So, that's where we have arrived. I have so many friends who such an array of homeschool curriculums and all of it is good. It is okay to use curriculum. It is okay to have it all spelled out for you. Even to use workbooks. Just make sure that you know why you are using something, and that your children are learning and are actively engaged. Don't use something simply because it gets the job done, so that you can say you did school for the day. And, doing more is NOT always more. I am getting better quality work from my children now that we have scaled back because they don't feel stressed by the amount of work they have. Jonas told me that he is spending MORE time on his subjects, giving more effort, because he is not rushed to get so much done. Just in the few weeks we have started this--what a change in my children, what an improvement, what learning! And that is such a blessing! My children continue to blow me away by how much they know!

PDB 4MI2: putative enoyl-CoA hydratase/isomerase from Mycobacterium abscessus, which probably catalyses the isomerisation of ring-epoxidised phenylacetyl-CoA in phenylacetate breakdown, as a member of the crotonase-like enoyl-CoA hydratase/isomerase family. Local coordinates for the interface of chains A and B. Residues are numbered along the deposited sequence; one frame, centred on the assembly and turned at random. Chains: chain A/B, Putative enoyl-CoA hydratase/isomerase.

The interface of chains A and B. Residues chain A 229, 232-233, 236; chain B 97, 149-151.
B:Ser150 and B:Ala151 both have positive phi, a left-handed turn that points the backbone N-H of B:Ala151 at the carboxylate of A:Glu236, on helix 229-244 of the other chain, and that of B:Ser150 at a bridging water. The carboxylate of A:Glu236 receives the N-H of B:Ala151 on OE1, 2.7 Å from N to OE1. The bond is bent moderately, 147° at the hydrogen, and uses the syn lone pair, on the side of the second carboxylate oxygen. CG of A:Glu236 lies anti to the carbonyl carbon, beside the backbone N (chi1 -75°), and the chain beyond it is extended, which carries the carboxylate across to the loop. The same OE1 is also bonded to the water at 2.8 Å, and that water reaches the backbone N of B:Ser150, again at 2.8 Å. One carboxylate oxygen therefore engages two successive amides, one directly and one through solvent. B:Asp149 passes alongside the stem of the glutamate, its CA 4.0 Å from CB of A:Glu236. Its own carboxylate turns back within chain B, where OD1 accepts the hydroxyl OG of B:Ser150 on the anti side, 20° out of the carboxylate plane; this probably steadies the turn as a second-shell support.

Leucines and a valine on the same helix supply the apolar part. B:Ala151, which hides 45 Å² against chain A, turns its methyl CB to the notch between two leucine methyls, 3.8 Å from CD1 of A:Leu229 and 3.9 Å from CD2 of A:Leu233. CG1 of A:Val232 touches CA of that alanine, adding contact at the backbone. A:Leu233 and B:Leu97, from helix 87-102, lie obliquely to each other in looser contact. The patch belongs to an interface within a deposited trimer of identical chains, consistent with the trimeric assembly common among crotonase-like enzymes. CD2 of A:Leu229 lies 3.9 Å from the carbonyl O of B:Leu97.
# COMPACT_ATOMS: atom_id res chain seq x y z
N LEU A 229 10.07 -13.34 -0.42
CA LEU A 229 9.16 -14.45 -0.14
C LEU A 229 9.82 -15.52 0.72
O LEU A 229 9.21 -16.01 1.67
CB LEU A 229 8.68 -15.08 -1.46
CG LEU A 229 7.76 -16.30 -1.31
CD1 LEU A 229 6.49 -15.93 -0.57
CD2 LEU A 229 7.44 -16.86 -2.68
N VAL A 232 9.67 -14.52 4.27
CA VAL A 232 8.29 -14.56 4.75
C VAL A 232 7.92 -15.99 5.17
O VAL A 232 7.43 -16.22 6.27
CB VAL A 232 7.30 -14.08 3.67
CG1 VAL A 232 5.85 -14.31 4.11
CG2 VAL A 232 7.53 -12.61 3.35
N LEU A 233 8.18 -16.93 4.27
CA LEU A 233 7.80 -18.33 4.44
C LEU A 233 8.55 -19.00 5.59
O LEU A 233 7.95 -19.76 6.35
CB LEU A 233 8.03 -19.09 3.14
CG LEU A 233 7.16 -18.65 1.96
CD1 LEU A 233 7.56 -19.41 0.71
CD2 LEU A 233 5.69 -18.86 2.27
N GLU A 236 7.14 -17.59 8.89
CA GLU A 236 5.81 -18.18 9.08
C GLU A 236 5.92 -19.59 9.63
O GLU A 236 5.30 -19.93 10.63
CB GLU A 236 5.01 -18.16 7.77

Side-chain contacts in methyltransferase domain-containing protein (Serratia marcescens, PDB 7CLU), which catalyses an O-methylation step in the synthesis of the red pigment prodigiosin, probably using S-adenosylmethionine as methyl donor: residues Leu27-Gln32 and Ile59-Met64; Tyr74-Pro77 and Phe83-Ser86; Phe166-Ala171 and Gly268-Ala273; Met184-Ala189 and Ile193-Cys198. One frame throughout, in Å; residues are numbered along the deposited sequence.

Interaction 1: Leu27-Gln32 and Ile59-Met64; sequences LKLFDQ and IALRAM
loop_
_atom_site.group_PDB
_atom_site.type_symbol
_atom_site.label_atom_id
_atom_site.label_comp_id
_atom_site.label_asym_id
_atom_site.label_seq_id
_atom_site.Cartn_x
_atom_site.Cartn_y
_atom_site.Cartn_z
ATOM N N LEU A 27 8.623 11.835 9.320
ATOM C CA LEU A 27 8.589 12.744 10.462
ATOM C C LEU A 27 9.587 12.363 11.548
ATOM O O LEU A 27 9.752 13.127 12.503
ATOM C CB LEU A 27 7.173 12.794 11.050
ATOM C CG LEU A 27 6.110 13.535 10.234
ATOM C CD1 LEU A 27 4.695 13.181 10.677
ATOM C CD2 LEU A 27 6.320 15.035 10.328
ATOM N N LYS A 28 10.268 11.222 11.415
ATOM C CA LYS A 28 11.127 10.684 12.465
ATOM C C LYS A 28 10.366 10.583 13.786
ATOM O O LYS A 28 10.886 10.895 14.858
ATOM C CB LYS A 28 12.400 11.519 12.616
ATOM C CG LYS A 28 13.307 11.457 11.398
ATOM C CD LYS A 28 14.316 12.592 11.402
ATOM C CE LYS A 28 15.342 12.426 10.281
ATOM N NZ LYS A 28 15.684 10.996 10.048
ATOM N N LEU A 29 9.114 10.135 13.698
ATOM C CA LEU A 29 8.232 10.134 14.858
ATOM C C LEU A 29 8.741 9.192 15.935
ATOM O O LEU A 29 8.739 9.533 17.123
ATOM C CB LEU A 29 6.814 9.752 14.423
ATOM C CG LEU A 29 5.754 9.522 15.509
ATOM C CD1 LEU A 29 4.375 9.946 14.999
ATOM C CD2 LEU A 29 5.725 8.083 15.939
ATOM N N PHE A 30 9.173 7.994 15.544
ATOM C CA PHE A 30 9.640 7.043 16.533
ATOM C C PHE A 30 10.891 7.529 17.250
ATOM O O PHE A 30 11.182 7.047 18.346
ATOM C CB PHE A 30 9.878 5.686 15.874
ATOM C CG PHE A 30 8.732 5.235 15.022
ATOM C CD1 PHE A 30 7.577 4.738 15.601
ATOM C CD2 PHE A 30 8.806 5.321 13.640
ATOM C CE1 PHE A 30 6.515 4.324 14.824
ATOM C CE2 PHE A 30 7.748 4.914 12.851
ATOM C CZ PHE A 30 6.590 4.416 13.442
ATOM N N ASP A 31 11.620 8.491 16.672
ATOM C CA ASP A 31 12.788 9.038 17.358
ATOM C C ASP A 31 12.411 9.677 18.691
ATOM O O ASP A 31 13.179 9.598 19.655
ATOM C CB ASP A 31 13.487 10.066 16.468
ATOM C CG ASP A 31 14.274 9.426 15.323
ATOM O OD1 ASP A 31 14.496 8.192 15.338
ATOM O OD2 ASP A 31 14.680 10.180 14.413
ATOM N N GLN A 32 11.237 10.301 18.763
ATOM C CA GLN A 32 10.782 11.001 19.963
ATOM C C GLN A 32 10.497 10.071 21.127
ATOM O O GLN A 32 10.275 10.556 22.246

Again, I highly recommend Victoria Botkin's cds entitled "She Shall Be Called Woman", as well as her cds called "Curriculum Advice" Volumes 1 and 2.
In Christ, Laura